Most companies require a level of professional training and development in a formalized setting that exist to groom employees with a proper level of etiquette. But, as with anything, there are gaps in the education. One area that is often overlooked is best practices around communication: in meetings, with superiors, with junior-level employees, and even surprise 1:1 meetings with executives.
Here are some tips that I have found useful and guidelines I try to live by in my professional interactions:
- Don’t start a question with “I have a question”: that’s pretty obvious, but it makes you seem as though you are stalling. In addition, don’t preface a comment by saying “this might be ignorant but…” or “you may have covered this already but…” You lose credibility by starting a sentence, question or comment in this manner; in fact, you have probably lost the audience and even the speaker’s attention. It’s a great habit to rid.
- Being engaged in a discussion doesn’t mean you have to add a comment or ask a question: People like to speak to hear the sound of their own voices, and that’s fine. But in a group discussion, if you don’t have anything new or insightful to add, it’s ok to be an active listener. In fact, repeating someone else’s point or commenting on something you know little about can backfire.
- Learn how to say no for the sake of prioritization: If someone asks for your help performing a task and you don’t have the bandwidth, be honest. Although your instinct probably tells you to be eager and say yes, you don’t have the time to do everything. I wrote a whole post about this here if you want to learn more. Being forthright about your time management and the reasons you are unable to help will resonate with the other person, and they will likely not exclude you from the next ask if you give them a sense of when you will be more able to help.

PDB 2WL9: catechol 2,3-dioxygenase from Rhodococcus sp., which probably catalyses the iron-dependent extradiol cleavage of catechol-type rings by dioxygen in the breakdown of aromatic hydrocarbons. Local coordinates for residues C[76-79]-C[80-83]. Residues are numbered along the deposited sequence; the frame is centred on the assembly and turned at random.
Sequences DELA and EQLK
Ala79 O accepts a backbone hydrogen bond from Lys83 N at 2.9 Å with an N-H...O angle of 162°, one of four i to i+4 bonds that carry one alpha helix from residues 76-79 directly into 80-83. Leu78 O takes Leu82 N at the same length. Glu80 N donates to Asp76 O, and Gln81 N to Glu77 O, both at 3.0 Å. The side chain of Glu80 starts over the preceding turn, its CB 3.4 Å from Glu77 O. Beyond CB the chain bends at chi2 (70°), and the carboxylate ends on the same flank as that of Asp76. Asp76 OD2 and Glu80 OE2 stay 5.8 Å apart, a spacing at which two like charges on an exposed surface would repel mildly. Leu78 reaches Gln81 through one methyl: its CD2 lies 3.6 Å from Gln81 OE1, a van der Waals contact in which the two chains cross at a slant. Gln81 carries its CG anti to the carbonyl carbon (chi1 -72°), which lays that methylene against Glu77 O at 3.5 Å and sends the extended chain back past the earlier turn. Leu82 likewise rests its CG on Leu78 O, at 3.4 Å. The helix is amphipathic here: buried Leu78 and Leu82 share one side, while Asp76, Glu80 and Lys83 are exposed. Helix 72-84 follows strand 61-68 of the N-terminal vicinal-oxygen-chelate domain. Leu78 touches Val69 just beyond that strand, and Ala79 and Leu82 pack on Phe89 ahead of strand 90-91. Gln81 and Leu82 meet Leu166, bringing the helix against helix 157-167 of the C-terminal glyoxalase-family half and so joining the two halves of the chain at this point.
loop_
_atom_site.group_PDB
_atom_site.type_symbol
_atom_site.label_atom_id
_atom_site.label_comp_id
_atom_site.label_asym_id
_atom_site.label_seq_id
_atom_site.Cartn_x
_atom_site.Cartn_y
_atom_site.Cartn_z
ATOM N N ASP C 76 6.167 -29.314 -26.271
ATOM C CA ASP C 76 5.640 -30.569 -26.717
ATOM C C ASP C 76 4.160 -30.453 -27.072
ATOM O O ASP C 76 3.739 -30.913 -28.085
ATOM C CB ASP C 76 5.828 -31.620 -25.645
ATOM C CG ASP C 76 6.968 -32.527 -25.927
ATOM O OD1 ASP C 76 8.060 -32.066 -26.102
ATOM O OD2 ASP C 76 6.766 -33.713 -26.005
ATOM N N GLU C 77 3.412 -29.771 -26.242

- Include the right channels on relevant communication, and be inclusive: If you are working on a project and forget to cc a key stakeholder on a meeting, that person will likely not be able to perform her job better and/or be insulted that she wasn’t included in the first place. It looks sloppy and breaks up the communication chain if you don’t take time and effort to ensure that communication is going to all of the correct parties. It is not safe to assume that because you forward an email to someone on the team, that the correct person will see the correspondence. And most importantly, don’t be afraid to ask if you’d like to be included in a dialogue.
- Know what you want in concrete terms before you ask for something: regardless of your level (from CEO down), if you want something and you need help, guidance, resources etc from a colleague, have a set of needs (in list form, if needed) and communicate them as such. The more specific you are, the more that other person can help.
- Have a purpose for every interaction: coffee conversations to formalized meetings should have some form of purpose or agenda. There are instances in which an agenda is expected and should be circulated. And of course there are more “informal” dialogues with acquaintances, potential mentors, etc. Even though a proper agenda isn’t necessary, go into the conversation with a specific set of ideal topics to cover or a reason for the meeting. If not, it’ll probably be a waste of time on both ends. And if the conversation becomes fruitful, don’t forget to follow up.
If there’s anything else I missed please feel free to tweet at me or comment below.